North Mianus home character in its own right in film shot in town
GREENWICH — Sexual tension, a stylish home that’s just a little bit creepy and some major family secrets — those are just a few of the ingredients of a cinematic cocktail filmed in Greenwich now showing at area theaters.
“Long Lost” is the work of a young Connecticut native who found a perfect location to film what he calls an erotic thriller — a big house in the North Mianus section of town.
Director and screenwriter Erik Bloomquist said some movie-making magic created a sense of mystery in the Greenwich home, where he shot the film in September 2017.
“It’s sort of a character in its own right, shifting in the dynamics of the scene itself. You don’t know where the boundaries are — it’s claustrophobic and boundless at the same time, and it’s constantly shifting,” said Bloomquist, a native of Newington who studied at Trinity College.
The story plays out as a nail-biter between three actors. Seth is invited to spend a weekend at a Connecticut mansion of his long lost half-brother Richard. Though Greenwich is not specifically named in the script, the film is clearly set in a fashionable suburb “outside the city.”
A live-in girlfriend, Abby, who favors skimpy bikinis while lounging around the capacious Greenwich home, provides a carnal frisson to the tale of sibling rivalry.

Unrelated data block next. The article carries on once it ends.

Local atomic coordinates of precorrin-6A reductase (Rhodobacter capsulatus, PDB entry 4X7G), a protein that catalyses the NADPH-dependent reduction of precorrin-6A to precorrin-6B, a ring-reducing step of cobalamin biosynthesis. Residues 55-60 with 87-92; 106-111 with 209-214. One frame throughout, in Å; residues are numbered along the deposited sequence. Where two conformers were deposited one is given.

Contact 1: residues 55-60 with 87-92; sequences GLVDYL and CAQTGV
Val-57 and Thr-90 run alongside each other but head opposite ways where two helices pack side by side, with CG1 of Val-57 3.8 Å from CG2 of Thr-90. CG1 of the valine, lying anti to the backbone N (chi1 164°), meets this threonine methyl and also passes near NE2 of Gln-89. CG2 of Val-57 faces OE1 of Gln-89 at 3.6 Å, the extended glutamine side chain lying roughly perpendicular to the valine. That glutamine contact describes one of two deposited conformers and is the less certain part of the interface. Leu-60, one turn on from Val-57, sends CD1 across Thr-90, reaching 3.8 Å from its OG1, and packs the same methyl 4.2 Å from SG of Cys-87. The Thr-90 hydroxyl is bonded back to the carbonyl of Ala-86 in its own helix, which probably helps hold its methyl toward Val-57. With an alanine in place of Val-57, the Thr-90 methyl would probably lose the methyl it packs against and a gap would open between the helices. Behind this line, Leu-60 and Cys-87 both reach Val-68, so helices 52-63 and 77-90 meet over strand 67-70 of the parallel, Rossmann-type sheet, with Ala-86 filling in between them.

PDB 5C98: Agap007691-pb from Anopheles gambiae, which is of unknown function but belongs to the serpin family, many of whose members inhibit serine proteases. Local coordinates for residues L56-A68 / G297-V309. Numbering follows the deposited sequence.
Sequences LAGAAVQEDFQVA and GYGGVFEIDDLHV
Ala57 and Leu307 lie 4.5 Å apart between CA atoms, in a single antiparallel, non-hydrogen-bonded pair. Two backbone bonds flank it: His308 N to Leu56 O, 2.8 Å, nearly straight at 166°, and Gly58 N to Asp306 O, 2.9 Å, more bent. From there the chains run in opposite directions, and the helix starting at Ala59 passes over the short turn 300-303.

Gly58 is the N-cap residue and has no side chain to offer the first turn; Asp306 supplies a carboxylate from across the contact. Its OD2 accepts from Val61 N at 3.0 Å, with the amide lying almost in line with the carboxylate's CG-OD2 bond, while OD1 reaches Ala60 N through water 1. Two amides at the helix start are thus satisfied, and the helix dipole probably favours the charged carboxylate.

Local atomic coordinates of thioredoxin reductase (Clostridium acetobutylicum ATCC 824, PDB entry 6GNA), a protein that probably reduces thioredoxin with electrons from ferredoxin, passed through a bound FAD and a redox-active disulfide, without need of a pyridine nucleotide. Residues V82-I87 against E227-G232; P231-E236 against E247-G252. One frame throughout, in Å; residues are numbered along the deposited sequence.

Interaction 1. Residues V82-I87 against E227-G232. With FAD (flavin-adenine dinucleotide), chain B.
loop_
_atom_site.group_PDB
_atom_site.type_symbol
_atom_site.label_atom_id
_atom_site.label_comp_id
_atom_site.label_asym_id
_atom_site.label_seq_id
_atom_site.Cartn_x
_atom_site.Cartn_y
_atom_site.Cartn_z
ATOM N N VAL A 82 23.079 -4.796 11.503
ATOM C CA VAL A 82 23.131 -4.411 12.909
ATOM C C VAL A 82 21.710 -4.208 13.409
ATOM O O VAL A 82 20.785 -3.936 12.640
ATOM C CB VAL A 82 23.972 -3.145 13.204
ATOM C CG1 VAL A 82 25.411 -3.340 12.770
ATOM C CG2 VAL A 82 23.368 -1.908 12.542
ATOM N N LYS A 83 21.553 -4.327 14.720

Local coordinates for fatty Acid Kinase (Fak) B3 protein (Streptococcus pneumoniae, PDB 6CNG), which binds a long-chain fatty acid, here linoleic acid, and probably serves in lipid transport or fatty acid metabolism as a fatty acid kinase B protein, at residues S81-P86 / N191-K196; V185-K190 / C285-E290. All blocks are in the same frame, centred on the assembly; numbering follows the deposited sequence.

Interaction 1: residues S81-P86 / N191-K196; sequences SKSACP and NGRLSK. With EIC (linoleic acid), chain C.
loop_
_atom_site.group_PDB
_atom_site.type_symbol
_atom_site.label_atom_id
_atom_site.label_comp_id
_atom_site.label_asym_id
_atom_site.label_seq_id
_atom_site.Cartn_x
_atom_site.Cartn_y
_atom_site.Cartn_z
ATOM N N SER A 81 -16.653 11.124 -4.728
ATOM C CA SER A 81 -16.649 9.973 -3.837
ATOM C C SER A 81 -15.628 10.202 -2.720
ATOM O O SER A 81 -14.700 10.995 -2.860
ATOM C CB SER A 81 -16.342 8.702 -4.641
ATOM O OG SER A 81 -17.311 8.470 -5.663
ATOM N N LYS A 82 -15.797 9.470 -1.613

“It evolves into one of the weirdest family reunions you’ve ever seen,” Bloomquist jokes.
The writer-director said he hoped audiences find “Long Lost” entertaining, along with offering some interesting psychological questions.
“I hope people have fun with it, like a ’90s pulpy erotic thriller throwback. It is meant to function in that way. But we want to explore this idea of identity shifting — who we are, how that changes based on who’s in the room, and what the objective truth is of who we are,” Bloomquist said.
The young director, in his mid 20s, has already compiled a lengthy resume in the dramatic arts.
“I’ve always grown up telling stories from a really young age. And it turned into plays, musicals, television and directing. I found that each one makes me better at the other,” he said.
Working in Connecticut, he said, also had its advantages.
“I like that’s in a little pocket where there’s a strong workforce, but the community has a stake in it. I think it works,” Bloomquist said.
The film is being released theatrically across the state and the country, and it will begin streaming on Amazon April 10.
Some positive reviews have been generated as “Long Lost” makes the rounds of film festivals.
“Writer-director Erik Bloomquist keeps the audience as unsettled as his hero with an intense atmosphere,” read a short review in the Los Angeles Times, while pointing to some perceived shortcomings in the “indie thriller.” The review noted “a good use of a single location and just three characters.”